Sunday, February 22, 2009

deciduous tree in the tropics




we learnt in our geography lessons in school that trees which shed their leaves are called deciduous trees. we also learnt that such trees are found in temperate countries and they start shedding their leaves in autumn, so by winter they will be bare.

deciduous trees shed their leaves for a part of every year. unlike evergreens, deciduous trees lose their leaves during the cold or dry season, depending on the climate, and remain bare until they grow new leaves each spring.

in tropical countries, during prolonged dry periods the foliage of some trees is dropped to conserve water and prevent death from drought. leaf drop is not seasonally dependent as it is in temperate climates, and can occur any time of year and varies by region of the world. even within a small local area there can be variations in the timing and duration of leaf drop.

i know of one type of tree in singapore that does this. it is the sea almond or the ketapang tree. the broad leaves of this tree start turning pinkish-red or yellow-brown before they fall to the ground. some leaves on certain trees are riddled with small holes.

this time of the year - the dry period in february - i notice that quite a number of ketapang trees are becoming 'botak' (malay word for bald). the other day, when i was at the coast near the bottletree village, i came across this tree (pictured above) that was almost completely stripped of leaves.

i have a feeling that sweepers and park attendants do not have a liking for the ketapang tree. however, these leaves, which are so plentiful here, seem to have some use for aquarium fish owners. in fact, someone advertised to sell them here.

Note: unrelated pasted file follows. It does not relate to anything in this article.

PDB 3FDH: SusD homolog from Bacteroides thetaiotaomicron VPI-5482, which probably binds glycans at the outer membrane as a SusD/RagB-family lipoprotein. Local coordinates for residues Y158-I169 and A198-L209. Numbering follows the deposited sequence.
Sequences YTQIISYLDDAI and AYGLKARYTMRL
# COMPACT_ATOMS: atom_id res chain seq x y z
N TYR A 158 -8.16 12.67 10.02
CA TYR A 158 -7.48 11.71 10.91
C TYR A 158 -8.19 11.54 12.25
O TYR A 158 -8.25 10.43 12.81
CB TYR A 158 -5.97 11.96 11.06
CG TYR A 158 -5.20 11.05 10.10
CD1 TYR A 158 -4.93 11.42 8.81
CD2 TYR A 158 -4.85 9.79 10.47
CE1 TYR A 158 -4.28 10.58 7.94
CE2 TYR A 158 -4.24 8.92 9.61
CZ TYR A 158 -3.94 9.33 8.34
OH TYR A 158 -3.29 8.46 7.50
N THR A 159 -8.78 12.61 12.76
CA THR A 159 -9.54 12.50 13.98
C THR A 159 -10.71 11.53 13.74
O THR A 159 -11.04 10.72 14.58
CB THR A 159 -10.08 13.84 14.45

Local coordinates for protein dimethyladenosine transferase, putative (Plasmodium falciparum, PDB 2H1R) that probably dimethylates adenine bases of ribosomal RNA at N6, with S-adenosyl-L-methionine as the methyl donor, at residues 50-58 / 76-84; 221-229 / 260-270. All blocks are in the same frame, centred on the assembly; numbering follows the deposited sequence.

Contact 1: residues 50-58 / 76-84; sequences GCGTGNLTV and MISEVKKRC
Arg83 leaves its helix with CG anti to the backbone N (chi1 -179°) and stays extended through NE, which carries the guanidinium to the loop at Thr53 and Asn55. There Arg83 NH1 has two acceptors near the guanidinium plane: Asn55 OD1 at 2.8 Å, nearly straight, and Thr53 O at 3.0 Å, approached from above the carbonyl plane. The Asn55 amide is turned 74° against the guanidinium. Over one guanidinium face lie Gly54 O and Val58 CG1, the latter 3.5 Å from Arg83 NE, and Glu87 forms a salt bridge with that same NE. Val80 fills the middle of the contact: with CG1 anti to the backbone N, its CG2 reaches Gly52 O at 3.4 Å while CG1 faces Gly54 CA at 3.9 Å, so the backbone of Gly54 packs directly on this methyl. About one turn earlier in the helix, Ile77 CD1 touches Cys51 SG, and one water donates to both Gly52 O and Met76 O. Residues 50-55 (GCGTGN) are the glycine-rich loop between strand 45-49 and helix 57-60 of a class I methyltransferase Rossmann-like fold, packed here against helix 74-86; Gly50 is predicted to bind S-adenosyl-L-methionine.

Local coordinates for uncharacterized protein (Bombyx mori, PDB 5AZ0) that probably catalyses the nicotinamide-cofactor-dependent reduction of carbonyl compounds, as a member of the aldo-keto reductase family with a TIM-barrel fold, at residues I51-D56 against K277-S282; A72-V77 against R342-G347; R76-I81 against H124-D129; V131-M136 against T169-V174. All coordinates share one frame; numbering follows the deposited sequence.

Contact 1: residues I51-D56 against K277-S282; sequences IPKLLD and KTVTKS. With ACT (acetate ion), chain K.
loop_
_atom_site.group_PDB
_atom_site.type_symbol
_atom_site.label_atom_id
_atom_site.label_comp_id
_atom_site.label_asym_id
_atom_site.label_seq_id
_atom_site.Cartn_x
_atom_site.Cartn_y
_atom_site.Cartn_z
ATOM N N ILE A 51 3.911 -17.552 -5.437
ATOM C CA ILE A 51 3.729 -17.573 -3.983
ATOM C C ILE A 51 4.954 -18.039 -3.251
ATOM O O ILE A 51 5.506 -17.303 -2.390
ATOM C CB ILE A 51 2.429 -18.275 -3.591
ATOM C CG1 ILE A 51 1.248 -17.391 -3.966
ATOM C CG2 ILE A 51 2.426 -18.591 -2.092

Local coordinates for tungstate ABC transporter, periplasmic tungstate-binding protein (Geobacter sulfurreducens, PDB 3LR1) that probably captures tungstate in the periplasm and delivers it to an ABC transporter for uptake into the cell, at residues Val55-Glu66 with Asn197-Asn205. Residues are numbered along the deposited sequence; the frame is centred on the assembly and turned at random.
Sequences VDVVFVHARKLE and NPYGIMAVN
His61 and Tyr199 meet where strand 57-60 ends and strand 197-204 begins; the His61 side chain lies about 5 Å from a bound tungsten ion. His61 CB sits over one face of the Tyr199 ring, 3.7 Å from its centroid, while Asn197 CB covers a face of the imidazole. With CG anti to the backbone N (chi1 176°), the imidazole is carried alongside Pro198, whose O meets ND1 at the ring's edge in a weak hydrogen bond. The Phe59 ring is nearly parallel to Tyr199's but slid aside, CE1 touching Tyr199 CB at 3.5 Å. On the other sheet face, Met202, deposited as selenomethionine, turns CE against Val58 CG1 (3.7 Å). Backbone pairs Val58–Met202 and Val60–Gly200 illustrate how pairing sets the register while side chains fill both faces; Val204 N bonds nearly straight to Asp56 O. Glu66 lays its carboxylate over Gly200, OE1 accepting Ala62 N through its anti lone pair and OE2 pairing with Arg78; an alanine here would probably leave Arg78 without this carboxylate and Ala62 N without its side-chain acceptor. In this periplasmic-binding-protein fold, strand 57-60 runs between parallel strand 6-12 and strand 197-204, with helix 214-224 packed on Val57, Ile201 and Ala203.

i have found out that there is at least another type of deciduous tree in singapore. it is the broad leaf mahogany tree.

the ketapang tree with young leaves

4 comments:

doris said...

go collect the leaves and export to seller yg. you are doing the sweepers a favour and getting rewarded in return.

yg said...

doris, my $$$ problem is solved already. don't need to live on wishful thinking of the grand toto prize i could have won. now all i need to do is to collect these leaves and sell them @ maybe $5 for a packet of ten (leaves).

nah said...

Ketapang leaves are used by fish hobbyist as a water conditioner to create a natural environment for their tropical fishes. These are the leaves that tan the blackwater streams in the forest where bettas, discus and arrowanas are found.
These leaves have antibacterial properties, and are used to promote healing and breeding. Bettas are known to be induced to spawn by just putting a few of the leaves into their tank. It is also used to heal the skin and prevent infections of this fighting fish after bouts of fights. It has also been used to cure arrowanas with open gills.

Victor said...

Watch this video which tells you how autumn really happens.